Fifty Playwrights on Their Craft

Caroline Jester and Caridad Svich
Edited by Caroline Jester
Bloomsbury/Methuen Drama ($35.95)

by Justin Maxwell

In Fifty Playwrights on Their Craft, dramaturg Caroline Jester and playwright Caridad Svich offer a valuable and broad-ranging collection of interviews. Each playwright interviewed for the book was asked three simple questions that formed the basis of a longer conversation. The three questions are: “1) What is a playwright? 2) Does the audience influence your work? 3) How do playwrighting and the playwright fit into the digital age of storytelling?” Depending on the shape and tone of the answers the writers provided, the interviews were then sorted into five thematic sections, a surprisingly useful structure to support the book’s insightful content.

Fifty Playwrights is a substantial collection. Reading it straight through can feel mildly repetitive, though the reward is an invaluable awareness of the dramatic community writing in English today. Because the book is structurally versatile, one can approach it in a variety of ways: one can start with writers one knows and move to the unknown, or try the opposite, or start with the section that seems most interesting. Any order should produce a viable path through this adventurous book. Moreover, each approach probably generates news ways of situating theatre work and workers.

What Fifty Playwrights is not is yet another playwriting handbook—after all, there’s already several shopping carts full of nuts-and-bolts, make-a-manuscript style handbooks. Instead, it delves into the nature of text and its relationship with both its audience and its makers—a much deeper investigation. Beyond the classroom, where it will undoubtedly become a staple, the collection should prove to be a valuable historical document serving as a broad portrait of contemporary writers discussing their art. Given the political upheaval in the United States and Great Britain at the time of many of the interviews, the context these art makers are working in adds to this collection’s potential for longevity. This collection is a joy to read, and each reader is sure to connect with at least some of the voices it presents.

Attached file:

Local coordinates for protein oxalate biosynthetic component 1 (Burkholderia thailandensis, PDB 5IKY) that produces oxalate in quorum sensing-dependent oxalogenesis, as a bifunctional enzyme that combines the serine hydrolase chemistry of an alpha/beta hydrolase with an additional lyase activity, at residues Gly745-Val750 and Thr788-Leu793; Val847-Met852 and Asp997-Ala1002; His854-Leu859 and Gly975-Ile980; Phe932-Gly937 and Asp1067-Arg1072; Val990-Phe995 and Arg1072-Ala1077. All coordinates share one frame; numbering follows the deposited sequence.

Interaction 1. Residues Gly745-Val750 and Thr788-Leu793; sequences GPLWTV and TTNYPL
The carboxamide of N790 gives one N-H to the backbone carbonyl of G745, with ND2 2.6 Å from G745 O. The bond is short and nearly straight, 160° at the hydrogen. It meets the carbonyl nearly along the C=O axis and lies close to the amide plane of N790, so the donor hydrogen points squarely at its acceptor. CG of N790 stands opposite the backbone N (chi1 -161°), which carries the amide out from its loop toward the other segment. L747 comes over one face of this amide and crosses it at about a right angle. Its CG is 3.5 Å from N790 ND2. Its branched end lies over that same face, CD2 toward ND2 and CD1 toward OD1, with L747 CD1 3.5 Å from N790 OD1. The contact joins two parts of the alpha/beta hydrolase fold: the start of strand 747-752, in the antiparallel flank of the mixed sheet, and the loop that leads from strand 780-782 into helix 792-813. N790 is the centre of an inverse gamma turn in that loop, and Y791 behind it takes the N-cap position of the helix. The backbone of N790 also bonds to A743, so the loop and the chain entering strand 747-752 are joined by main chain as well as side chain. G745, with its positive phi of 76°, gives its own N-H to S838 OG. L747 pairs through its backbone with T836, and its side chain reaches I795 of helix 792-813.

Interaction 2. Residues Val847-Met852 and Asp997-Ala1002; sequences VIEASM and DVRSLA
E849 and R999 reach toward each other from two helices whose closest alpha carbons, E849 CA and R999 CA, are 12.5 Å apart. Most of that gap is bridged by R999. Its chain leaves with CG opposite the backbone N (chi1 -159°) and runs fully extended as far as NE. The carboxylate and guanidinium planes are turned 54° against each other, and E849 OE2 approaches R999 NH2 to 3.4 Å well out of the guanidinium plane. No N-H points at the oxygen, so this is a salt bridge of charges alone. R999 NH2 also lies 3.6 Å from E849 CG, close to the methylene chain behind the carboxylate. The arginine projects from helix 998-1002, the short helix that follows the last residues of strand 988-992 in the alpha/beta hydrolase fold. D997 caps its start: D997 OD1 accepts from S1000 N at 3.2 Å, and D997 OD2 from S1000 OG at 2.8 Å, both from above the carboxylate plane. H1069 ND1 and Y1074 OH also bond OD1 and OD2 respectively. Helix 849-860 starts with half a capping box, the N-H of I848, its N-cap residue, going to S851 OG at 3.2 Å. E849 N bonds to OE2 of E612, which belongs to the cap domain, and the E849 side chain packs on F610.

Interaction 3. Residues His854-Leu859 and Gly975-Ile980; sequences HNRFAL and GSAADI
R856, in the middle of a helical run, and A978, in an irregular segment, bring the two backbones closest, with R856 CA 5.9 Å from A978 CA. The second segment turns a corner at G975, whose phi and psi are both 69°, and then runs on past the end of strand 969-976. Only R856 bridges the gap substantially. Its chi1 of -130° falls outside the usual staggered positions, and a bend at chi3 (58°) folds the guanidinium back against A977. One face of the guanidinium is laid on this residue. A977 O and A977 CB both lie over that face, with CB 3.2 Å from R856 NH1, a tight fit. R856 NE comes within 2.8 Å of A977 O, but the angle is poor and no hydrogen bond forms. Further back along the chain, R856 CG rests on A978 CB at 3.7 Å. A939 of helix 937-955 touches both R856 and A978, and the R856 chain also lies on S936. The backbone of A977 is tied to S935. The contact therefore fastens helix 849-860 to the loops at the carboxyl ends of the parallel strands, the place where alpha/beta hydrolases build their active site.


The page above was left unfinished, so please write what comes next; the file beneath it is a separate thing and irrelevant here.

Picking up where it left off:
The interviews of Fifty Playwrights exist in a place between the craft essay and the personal narrative. Perhaps because of the nature of interview, the narratives are more intimate than a craft essay; perhaps because of the deceptively simple nature of the questions, the narratives are more useful than memoiristic ones. This book is composed of people who are deeply dedicated to what they do. While everyone interviewed does the work of playwrighting differently, their shared dedication produces a pervasive, passionate subtext—an unexpected unity. I suspect monks would talk about faith in a similar way.